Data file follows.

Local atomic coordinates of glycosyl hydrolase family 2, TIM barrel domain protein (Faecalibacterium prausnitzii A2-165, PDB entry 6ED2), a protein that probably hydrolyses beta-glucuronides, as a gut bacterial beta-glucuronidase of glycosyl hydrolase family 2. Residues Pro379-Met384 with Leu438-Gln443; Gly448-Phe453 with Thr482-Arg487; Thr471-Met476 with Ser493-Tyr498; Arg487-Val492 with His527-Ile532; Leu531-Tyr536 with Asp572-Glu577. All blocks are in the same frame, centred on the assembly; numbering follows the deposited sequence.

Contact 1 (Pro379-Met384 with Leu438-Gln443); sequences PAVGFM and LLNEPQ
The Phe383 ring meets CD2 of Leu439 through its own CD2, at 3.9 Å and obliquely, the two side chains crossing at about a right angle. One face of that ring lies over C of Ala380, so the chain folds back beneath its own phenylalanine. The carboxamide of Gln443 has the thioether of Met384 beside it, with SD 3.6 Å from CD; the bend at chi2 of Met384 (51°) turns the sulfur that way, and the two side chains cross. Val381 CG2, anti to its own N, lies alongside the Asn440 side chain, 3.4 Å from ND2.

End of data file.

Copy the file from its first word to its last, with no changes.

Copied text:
Local atomic coordinates of glycosyl hydrolase family 2, TIM barrel domain protein (Faecalibacterium prausnitzii A2-165, PDB entry 6ED2), a protein that probably hydrolyses beta-glucuronides, as a gut bacterial beta-glucuronidase of glycosyl hydrolase family 2. Residues Pro379-Met384 with Leu438-Gln443; Gly448-Phe453 with Thr482-Arg487; Thr471-Met476 with Ser493-Tyr498; Arg487-Val492 with His527-Ile532; Leu531-Tyr536 with Asp572-Glu577. All blocks are in the same frame, centred on the assembly; numbering follows the deposited sequence.

Contact 1 (Pro379-Met384 with Leu438-Gln443); sequences PAVGFM and LLNEPQ
The Phe383 ring meets CD2 of Leu439 through its own CD2, at 3.9 Å and obliquely, the two side chains crossing at about a right angle. One face of that ring lies over C of Ala380, so the chain folds back beneath its own phenylalanine. The carboxamide of Gln443 has the thioether of Met384 beside it, with SD 3.6 Å from CD; the bend at chi2 of Met384 (51°) turns the sulfur that way, and the two side chains cross. Val381 CG2, anti to its own N, lies alongside the Asn440 side chain, 3.4 Å from ND2.